“Returning the Good,” Global Histories: Democratic Republic of the Congo (2020)
“Returning the Good,” Global Histories: Democratic Republic of the Congo
Starting in the late 1990s, the people of the Democratic Republic of the Congo endured a conflict so intense many observers called it “Africa’s World War.” During the fighting, millions of Congolese citizens were displaced from their homes, sometimes settling abroad. Rosette Bahati was among those refugees. In 1998, after her husband was taken by soldiers, Rosette and her seven children fled to Uganda, where they settled temporarily in a refugee camp. While there, humanitarian packages helped sustain them. “I noticed a blue and white logo on the boxes,” recalled Rosette of some packages. “I didn’t know English, but I remembered the symbol.”
A year after Rosette’s arrival in the camp, her husband was able to make his way there, and in July 2006 her family was accepted into the United States and resettled in Utah. As they searched for a church to attend, missionaries invited them to Latter-day Saint meetings. “We will never forget that first meeting we attended,” recalled Rosette. “The members reached out to us with such kindness.” Rosette soon found an opportunity to serve by working at the Latter-day Saint Humanitarian Center in Salt Lake City. There, she recognized the same package logo from the camp in Uganda. “It filled me with great happiness that I was helping return the good done to me and my family,” she said.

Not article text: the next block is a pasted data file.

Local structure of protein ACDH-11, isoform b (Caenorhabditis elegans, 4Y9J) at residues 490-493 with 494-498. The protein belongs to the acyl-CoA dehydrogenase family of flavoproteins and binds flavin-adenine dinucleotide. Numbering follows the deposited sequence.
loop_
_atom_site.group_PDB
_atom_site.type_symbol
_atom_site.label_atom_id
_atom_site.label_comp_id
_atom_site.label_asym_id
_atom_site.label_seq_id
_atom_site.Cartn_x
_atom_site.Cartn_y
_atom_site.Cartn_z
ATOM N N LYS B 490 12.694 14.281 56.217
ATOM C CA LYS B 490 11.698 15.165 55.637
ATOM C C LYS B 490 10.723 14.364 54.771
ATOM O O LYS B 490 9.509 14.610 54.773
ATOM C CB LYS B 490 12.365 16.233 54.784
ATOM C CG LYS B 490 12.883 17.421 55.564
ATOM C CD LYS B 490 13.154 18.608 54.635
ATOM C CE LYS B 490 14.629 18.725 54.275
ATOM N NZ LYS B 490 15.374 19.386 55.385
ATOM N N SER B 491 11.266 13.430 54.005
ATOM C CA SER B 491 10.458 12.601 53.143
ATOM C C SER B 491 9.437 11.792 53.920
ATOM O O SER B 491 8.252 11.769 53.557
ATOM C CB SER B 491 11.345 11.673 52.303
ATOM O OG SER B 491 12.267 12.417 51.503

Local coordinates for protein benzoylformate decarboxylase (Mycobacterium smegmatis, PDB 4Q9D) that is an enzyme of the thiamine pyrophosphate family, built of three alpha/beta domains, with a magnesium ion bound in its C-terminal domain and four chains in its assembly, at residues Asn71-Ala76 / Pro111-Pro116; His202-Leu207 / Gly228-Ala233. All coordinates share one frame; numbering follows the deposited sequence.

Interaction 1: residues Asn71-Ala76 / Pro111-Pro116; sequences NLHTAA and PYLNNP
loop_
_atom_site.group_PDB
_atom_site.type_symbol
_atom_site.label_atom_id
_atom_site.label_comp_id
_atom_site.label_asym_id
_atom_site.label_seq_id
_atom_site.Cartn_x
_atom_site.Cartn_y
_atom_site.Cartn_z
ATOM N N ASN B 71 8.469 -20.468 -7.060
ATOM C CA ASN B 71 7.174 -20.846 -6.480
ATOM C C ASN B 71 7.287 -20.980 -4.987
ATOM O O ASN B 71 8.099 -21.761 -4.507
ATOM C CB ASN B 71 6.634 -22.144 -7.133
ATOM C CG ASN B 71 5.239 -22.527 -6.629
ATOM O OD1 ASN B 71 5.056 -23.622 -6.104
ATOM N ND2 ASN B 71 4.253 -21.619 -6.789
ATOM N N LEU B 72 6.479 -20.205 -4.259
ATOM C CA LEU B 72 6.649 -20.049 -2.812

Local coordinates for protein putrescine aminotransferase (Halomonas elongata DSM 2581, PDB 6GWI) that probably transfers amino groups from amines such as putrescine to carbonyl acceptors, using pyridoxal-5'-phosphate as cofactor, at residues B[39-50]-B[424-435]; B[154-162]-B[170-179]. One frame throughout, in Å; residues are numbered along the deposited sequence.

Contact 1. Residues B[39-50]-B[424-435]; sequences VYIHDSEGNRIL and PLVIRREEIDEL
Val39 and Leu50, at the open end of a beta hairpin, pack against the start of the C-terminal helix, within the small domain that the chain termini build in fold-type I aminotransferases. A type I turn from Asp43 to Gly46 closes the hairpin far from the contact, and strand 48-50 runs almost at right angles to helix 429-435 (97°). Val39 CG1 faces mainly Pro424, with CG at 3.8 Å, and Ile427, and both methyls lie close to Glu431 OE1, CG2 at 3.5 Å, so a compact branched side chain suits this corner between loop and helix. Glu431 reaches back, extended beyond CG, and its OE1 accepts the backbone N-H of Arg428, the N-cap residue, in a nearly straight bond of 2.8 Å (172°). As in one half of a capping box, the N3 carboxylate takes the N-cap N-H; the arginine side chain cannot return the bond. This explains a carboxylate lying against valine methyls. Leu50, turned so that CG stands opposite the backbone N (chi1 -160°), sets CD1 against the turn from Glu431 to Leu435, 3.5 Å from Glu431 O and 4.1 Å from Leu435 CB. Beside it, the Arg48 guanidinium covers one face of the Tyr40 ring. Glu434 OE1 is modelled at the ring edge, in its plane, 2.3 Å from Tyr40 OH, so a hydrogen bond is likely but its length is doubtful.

In 2014 Rosette also received a call to serve as the Relief Society president for Salt Lake City’s Swahili-speaking branch. In the branch, members were mostly refugees—often from ethnic groups on opposing sides of the conflicts they’d fled. “Our sisters come from areas in Africa where there is still conflict and turmoil between different tribes,” Rosette observed. “Yet in the branch we try to be united in our sisterhood and we try to make each sister feel that she is beloved and unique in Heavenly Father’s eyes.”